Job and her colleagues learned more about how people determine how much they think something is worth. They share that “Past research finds that people behave as though the particular qualities of specific, strongly valenced individuals ‘rub off’ on objects. People thus value a sweater worn by George Clooney but are disgusted by one worn by Hitler. We hypothesized that social traces of generic humans can also adhere to objects, increasing their value.” The researchers found that “simply marking that consumer products (mugs, giftwrap) were made by generic strangers (e.g., ‘by people using machines’ vs. ‘by machines run by people’) increased their perceived value. . . . generic humans are perceived positively, possessing warm social qualities, and these can ‘rub off’ and adhere to everyday objects increasing their value.”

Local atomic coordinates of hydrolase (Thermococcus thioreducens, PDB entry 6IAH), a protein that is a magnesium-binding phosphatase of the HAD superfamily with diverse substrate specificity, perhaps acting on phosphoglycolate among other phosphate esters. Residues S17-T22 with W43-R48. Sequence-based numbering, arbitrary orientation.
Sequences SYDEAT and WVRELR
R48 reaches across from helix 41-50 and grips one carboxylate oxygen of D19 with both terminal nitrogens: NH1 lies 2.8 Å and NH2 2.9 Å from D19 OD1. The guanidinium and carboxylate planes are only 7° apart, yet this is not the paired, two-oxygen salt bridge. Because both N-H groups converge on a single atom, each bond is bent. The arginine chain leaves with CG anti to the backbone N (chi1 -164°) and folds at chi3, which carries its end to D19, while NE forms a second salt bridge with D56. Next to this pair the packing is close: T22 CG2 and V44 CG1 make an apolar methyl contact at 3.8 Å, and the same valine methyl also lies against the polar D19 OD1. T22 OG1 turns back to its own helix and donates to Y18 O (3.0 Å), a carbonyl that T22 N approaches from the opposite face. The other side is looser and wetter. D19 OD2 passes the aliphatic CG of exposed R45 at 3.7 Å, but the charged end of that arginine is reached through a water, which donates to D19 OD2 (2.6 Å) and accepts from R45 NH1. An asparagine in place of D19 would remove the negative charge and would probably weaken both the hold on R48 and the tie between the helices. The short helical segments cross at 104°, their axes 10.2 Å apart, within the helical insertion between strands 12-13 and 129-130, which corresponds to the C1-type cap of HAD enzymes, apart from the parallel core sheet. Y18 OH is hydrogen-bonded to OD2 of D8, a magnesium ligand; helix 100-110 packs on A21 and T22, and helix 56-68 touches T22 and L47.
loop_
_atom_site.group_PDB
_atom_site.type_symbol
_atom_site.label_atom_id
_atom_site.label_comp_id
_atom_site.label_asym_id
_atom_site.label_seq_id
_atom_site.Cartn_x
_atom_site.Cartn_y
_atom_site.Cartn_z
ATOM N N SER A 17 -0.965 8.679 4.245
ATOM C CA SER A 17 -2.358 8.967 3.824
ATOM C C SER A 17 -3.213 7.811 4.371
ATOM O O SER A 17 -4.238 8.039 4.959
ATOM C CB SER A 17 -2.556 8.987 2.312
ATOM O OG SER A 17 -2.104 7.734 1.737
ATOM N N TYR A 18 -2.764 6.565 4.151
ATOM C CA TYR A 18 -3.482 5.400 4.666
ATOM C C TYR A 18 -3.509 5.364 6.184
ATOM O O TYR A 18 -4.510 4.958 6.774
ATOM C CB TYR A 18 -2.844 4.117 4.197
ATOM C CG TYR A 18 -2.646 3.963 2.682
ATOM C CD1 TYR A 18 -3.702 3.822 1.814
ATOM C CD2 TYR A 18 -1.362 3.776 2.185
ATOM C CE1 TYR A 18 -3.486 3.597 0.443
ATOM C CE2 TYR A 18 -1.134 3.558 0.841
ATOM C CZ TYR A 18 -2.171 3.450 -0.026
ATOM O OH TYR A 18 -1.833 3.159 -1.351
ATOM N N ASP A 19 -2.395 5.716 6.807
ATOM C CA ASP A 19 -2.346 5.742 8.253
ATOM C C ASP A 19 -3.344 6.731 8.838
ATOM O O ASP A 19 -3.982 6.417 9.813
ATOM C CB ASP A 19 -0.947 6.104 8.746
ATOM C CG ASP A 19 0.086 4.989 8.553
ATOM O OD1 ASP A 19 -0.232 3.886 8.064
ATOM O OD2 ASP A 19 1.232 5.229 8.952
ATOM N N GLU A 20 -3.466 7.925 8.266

Veronika Job, Jana Nikitin, Sophia Zhang, Priyanka Carr, and Gregory Walton. 2017. “Social Traces of Generic Humans Increase the Value of Everyday Objects.” Personality and Social Psychology Bulletin, vol. 43, no. 6, pp. 785-792.